Life In Regression:

Dash Shaw’s The Mother’s Mouth

Dash Shaw is one of my favorite artists, hands-down. Readers of this column may recall my review of his previous collection of stories, GODDESS HEAD. Many of the same themes are explored in his newest book, THE MOTHER’S MOUTH. Shaw digs into sexuality, memory, the possibility of connection and communication, the relationship between childhood and adulthood (not to mention children and adults) and the nature of identity. This time around, his narrative centers around the device of regression. The four main characters all experience regression in different ways and for different reasons, and this allows Shaw to explore his themes in the context of compelling characters and a more linear narrative than usual. The resulting story is another candidate for best comic of 2006.

The story is simple: a librarian named Virginia has to quit her job in Chicago and drive to New Orleans in order to take care of her mother, who is dying of Alzheimer’s disease in an assisted living home. She is haunted by the death of a boy that she loved as a child, a death that has held back her development into adulthood and left her resistant to growth. In New Orleans, she meets a musician named Dick and falls in love with him. Dick has his own issues with identity, but immediately feels a bond. As the book unfolds, we see each character regress in different ways, with the end giving us a portent that Virginia is finally ready to move forward.

While the book is dizzyingly clever and often formally challenging, in many ways it’s his most accessible work. Shaw eases up a bit on the dense layers of symbolism that were evident in GODDESS HEAD, but still displays his fascination with language and the language of comics. The physical and formal qualities of words and images, their phenomenological properties, fascinate Shaw. He breaks them down and builds them back up to not only form his narrative and breathe life into his characters, but also charge each page and image with raw, visceral emotion. Shaw never lets the reader forget that they are in the act of reading and interpreting text and image, but at the same time focuses on the moment-to-moment activities of being human. It’s why breathing, eating, sex, sleep and tactile sensation are so prevalent in his stories: Shaw is simultaneously distancing the reader and drawing them in.

Shaw loves mixing media and subverting reader expectations. On the first page, there’s a blurb for Shaw (“Praise for Dash Shaw, cartoonist”) with comments by Zak Sally and Gary Panter. Then we see “Praise for Hasben Toy Trucks”, with a seemingly random quote from someone named Virginia Miles, children’s librarian. Then Shaw gives us “Praise for Virginia Miles, children’s librarian” with comments from her boyfriend and mother. It’s a neat trick that puts the reader off guard. The next page is series of panels as we follow several ambulances speeding along their way. The four ambulances all pull up to a four-way stop simultaneously, and no one knows what to do next. This is a nice set-up for the crises faced by the four main characters in the book.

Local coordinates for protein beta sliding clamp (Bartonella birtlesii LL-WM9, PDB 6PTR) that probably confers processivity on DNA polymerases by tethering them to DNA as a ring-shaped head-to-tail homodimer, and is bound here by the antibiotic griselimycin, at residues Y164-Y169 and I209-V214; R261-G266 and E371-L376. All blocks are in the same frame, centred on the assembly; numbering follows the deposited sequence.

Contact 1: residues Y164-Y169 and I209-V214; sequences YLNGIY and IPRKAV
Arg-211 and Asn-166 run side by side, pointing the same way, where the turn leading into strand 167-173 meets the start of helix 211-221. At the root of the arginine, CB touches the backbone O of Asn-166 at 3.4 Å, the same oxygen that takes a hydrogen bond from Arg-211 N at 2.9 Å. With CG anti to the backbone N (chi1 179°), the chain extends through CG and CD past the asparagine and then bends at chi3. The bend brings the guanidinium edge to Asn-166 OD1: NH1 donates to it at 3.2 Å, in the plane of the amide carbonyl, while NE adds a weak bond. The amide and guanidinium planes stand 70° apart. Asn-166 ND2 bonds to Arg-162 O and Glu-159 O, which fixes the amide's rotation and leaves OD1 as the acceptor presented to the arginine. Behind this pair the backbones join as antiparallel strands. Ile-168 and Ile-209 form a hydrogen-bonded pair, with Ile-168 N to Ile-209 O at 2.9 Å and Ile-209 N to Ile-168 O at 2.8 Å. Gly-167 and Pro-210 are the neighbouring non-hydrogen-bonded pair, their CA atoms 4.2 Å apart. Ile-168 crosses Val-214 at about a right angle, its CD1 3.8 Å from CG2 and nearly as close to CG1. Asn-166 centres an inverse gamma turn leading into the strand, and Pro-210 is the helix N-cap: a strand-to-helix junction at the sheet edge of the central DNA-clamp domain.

After we see Virginia driving backwards from Chicago to New Orleans (symbolic of her regressing to a past life of sorts) Shaw then introduces each of the characters as though they were plates in an art book. It’s another distancing technique, as Shaw comments either directly or obliquely on each character. It provides the reader with key information in deciphering what’s going on without giving them too much data.

Another device Shaw uses is showing us an image, and then mimicking that image to produce another meaning. After introducing Richard, the child who died at an early age, we see a drawing of a child’s house (along with an excerpt from an essay that posits the universality of how houses are drawn by children worldwide). The next page is a realistic drawing of the assisted living home where Virginia’s mother is dying. Shaw notes that this is an homage to Stanley Kubrick’s famous shot in 2001: A Space Odyssey of the ape-man triumphantly throwing a bone in the air after learning how to use it as a weapon, and then in the next shot we see a space station where the bone once was falling. On the next two pages, we see Mary (Virginia’s mother) tucked into bed in an image drawn by Shaw; then we see a photo of an older man wrapping a child tightly in a blanket. In both cases, the full power of this transition and these images won’t become evident until later in the book, but we still get a sense of their importance because of the way Shaw juxtaposes them.